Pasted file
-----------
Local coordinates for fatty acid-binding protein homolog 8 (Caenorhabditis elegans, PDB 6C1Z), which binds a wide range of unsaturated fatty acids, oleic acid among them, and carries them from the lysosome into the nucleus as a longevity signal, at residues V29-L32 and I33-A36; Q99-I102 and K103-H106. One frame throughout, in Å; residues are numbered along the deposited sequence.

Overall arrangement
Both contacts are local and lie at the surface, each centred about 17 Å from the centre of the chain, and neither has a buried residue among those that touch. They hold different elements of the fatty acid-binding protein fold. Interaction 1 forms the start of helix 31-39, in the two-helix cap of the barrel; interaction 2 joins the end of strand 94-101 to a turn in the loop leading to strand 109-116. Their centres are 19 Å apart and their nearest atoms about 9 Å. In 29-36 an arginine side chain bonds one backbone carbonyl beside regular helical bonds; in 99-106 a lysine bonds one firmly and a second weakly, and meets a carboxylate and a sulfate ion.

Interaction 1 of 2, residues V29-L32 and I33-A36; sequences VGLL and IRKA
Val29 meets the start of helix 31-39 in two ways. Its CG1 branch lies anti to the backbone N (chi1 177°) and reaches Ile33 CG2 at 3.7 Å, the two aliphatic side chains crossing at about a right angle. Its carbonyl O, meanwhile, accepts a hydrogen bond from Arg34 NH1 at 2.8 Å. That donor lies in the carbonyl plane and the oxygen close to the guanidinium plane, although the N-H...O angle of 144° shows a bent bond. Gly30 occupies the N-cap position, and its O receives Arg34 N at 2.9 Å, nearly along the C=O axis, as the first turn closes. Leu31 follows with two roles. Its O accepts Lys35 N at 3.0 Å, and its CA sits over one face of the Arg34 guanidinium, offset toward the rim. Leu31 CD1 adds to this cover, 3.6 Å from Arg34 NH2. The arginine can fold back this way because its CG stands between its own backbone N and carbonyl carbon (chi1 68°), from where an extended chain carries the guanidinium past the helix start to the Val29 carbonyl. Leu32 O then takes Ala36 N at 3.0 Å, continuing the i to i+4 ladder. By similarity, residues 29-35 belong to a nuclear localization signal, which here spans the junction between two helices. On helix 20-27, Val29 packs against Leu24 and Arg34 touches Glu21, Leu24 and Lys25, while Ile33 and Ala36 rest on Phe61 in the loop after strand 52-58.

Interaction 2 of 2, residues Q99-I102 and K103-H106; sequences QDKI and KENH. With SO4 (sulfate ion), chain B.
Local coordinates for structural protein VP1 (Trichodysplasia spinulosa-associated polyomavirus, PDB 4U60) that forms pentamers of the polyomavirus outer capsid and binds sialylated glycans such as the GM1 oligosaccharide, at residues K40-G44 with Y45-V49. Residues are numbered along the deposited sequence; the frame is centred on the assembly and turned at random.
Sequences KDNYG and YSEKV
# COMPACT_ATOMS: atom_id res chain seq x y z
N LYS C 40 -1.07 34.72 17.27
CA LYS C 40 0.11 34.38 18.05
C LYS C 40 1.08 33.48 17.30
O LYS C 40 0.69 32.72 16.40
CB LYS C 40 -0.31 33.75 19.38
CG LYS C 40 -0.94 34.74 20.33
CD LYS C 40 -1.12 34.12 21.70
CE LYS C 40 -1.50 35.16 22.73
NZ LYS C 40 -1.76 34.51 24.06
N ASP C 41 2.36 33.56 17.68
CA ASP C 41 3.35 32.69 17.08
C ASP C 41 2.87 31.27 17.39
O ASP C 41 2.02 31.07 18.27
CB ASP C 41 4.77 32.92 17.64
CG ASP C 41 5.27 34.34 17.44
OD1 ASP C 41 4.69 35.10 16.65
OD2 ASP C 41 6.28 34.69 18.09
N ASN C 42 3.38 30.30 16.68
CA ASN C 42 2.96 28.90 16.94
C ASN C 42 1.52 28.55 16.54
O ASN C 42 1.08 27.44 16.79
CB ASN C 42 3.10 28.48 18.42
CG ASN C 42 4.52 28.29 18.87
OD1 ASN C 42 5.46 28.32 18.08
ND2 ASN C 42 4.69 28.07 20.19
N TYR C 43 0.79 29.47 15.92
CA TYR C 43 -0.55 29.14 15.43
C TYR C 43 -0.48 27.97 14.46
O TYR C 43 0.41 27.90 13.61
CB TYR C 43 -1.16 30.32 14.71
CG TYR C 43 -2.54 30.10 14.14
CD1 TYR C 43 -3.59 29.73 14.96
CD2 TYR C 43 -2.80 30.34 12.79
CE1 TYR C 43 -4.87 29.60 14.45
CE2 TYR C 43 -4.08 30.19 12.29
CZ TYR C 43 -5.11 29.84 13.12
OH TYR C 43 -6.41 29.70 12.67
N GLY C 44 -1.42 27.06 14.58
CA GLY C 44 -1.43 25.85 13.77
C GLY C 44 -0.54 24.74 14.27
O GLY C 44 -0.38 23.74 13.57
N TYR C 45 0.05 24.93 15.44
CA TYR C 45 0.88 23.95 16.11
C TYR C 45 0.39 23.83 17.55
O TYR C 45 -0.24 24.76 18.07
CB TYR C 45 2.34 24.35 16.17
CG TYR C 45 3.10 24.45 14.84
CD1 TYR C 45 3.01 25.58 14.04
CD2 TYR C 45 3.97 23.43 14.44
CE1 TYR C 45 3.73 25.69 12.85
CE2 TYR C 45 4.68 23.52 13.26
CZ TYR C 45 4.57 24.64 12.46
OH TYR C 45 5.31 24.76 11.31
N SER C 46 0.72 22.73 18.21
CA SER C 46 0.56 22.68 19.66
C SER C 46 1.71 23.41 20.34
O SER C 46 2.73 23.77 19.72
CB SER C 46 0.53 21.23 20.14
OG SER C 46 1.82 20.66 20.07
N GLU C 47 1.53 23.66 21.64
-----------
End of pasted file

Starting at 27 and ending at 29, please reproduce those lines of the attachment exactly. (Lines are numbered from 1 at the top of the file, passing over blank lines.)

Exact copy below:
N ASN C 42 3.38 30.30 16.68
CA ASN C 42 2.96 28.90 16.94
C ASN C 42 1.52 28.55 16.54